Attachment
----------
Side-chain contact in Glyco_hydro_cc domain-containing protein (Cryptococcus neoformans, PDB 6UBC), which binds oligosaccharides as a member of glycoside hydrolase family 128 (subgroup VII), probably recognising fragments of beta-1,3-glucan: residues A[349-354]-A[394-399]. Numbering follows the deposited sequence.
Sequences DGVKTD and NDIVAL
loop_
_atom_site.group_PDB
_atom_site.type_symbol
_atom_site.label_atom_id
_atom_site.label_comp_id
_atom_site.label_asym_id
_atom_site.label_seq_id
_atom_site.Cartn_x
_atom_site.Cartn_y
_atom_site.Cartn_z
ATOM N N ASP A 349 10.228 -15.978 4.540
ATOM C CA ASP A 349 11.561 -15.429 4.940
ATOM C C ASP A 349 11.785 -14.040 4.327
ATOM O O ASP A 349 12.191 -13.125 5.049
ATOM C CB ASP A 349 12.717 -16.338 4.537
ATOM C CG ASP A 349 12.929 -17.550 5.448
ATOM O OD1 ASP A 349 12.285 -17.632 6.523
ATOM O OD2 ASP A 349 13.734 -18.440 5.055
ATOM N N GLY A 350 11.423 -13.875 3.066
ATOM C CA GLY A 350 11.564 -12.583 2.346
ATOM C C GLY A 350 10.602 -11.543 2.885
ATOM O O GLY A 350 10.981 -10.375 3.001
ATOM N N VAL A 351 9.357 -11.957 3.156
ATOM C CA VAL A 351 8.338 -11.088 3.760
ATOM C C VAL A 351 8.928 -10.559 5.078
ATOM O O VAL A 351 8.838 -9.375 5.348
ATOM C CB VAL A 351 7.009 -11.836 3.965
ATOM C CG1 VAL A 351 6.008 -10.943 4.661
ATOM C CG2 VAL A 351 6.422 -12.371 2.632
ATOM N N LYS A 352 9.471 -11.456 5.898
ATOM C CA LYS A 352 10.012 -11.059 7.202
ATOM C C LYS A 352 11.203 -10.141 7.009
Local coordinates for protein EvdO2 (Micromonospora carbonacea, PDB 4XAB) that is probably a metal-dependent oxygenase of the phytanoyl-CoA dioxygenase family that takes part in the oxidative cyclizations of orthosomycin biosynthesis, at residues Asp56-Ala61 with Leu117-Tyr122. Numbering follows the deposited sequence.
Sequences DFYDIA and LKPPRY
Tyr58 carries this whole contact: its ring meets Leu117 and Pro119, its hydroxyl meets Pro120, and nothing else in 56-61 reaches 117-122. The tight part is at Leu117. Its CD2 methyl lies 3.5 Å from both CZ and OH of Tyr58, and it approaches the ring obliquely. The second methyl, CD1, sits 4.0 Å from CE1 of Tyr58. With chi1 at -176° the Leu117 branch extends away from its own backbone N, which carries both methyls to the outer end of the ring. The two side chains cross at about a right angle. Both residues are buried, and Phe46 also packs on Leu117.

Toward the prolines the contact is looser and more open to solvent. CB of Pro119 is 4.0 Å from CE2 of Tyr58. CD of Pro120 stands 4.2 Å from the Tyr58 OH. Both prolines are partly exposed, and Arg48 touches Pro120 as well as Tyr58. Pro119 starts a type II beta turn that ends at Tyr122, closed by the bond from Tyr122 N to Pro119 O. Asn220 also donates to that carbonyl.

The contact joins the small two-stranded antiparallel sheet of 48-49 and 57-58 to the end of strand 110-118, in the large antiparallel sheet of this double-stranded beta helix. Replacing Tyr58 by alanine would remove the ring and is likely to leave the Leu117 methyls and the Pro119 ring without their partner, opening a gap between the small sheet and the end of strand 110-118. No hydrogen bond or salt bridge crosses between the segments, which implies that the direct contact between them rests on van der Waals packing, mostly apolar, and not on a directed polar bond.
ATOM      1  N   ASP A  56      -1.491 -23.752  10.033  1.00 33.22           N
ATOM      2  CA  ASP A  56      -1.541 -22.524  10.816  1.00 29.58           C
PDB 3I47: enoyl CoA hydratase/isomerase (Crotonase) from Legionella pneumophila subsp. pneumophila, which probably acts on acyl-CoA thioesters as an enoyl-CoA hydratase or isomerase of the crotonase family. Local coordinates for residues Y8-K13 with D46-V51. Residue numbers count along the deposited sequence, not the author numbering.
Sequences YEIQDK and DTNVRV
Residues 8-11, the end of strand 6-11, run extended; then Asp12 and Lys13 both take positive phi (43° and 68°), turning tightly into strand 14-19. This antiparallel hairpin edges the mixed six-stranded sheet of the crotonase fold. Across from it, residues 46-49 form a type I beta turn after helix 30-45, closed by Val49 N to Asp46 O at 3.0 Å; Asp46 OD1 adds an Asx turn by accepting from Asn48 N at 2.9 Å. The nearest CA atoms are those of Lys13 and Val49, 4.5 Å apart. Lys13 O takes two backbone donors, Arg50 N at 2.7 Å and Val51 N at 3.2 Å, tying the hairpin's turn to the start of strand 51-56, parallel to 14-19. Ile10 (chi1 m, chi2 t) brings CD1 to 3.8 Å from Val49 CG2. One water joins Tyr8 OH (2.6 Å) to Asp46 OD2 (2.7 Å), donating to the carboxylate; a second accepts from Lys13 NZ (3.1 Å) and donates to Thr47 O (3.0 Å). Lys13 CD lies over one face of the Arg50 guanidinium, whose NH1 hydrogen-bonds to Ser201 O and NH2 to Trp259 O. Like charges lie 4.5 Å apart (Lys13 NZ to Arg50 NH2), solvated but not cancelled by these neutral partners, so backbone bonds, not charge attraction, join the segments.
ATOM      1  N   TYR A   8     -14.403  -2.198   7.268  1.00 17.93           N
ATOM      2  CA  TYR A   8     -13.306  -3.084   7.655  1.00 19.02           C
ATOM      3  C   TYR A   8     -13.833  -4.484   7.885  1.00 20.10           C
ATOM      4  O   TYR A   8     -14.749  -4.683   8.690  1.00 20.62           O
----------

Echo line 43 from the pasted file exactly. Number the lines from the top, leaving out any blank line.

Sequences YEIQDK and DTNVRV